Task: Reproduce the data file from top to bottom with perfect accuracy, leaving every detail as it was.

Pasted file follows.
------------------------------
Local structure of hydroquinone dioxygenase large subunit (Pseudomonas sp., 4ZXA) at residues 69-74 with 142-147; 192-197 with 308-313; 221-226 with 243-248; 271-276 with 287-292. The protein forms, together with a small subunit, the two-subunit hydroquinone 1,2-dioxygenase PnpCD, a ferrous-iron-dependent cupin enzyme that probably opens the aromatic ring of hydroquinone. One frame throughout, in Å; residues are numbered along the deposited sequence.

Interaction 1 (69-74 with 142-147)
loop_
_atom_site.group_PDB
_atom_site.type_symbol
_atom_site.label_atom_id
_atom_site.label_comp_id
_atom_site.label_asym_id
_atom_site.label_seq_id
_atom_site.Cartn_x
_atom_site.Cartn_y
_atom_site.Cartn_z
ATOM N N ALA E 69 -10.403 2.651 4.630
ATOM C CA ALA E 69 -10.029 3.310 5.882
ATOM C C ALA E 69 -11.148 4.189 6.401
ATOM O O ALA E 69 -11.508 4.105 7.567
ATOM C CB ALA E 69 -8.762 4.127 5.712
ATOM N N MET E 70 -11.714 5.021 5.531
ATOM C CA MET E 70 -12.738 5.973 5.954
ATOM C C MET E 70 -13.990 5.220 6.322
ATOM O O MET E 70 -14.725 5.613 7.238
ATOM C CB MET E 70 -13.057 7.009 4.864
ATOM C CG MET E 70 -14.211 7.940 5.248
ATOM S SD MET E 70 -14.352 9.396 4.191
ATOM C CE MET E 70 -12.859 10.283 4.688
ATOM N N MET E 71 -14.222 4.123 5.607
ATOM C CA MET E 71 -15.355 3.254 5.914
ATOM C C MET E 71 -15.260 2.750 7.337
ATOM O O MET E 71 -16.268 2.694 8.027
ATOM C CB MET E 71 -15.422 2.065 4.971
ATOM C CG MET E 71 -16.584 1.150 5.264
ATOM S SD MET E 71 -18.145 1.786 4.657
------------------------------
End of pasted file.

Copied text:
Local structure of hydroquinone dioxygenase large subunit (Pseudomonas sp., 4ZXA) at residues 69-74 with 142-147; 192-197 with 308-313; 221-226 with 243-248; 271-276 with 287-292. The protein forms, together with a small subunit, the two-subunit hydroquinone 1,2-dioxygenase PnpCD, a ferrous-iron-dependent cupin enzyme that probably opens the aromatic ring of hydroquinone. One frame throughout, in Å; residues are numbered along the deposited sequence.

Interaction 1 (69-74 with 142-147)
loop_
_atom_site.group_PDB
_atom_site.type_symbol
_atom_site.label_atom_id
_atom_site.label_comp_id
_atom_site.label_asym_id
_atom_site.label_seq_id
_atom_site.Cartn_x
_atom_site.Cartn_y
_atom_site.Cartn_z
ATOM N N ALA E 69 -10.403 2.651 4.630
ATOM C CA ALA E 69 -10.029 3.310 5.882
ATOM C C ALA E 69 -11.148 4.189 6.401
ATOM O O ALA E 69 -11.508 4.105 7.567
ATOM C CB ALA E 69 -8.762 4.127 5.712
ATOM N N MET E 70 -11.714 5.021 5.531
ATOM C CA MET E 70 -12.738 5.973 5.954
ATOM C C MET E 70 -13.990 5.220 6.322
ATOM O O MET E 70 -14.725 5.613 7.238
ATOM C CB MET E 70 -13.057 7.009 4.864
ATOM C CG MET E 70 -14.211 7.940 5.248
ATOM S SD MET E 70 -14.352 9.396 4.191
ATOM C CE MET E 70 -12.859 10.283 4.688
ATOM N N MET E 71 -14.222 4.123 5.607
ATOM C CA MET E 71 -15.355 3.254 5.914
ATOM C C MET E 71 -15.260 2.750 7.337
ATOM O O MET E 71 -16.268 2.694 8.027
ATOM C CB MET E 71 -15.422 2.065 4.971
ATOM C CG MET E 71 -16.584 1.150 5.264
ATOM S SD MET E 71 -18.145 1.786 4.657